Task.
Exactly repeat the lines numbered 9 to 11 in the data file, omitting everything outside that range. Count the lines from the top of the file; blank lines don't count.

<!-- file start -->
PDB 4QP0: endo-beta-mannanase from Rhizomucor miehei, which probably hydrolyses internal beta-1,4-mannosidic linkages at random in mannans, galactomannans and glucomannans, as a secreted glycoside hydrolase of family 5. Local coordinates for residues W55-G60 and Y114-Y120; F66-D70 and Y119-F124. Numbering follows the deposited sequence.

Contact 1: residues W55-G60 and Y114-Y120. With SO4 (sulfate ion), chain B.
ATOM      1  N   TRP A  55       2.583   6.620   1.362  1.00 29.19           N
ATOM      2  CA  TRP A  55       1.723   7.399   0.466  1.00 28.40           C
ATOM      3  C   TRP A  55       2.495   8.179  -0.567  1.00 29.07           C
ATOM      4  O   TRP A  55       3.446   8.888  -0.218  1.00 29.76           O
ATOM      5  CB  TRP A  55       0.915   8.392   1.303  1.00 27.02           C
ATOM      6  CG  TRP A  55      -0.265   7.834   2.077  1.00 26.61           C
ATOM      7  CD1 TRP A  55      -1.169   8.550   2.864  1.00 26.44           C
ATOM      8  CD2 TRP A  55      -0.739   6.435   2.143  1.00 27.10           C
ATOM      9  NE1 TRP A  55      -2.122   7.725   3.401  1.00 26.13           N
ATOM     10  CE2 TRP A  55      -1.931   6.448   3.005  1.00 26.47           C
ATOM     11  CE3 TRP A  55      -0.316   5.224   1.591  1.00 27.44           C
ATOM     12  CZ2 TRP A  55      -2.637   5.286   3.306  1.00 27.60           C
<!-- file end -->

ATOM      7  CD1 TRP A  55      -1.169   8.550   2.864  1.00 26.44           C
ATOM      8  CD2 TRP A  55      -0.739   6.435   2.143  1.00 27.10           C
ATOM      9  NE1 TRP A  55      -2.122   7.725   3.401  1.00 26.13           N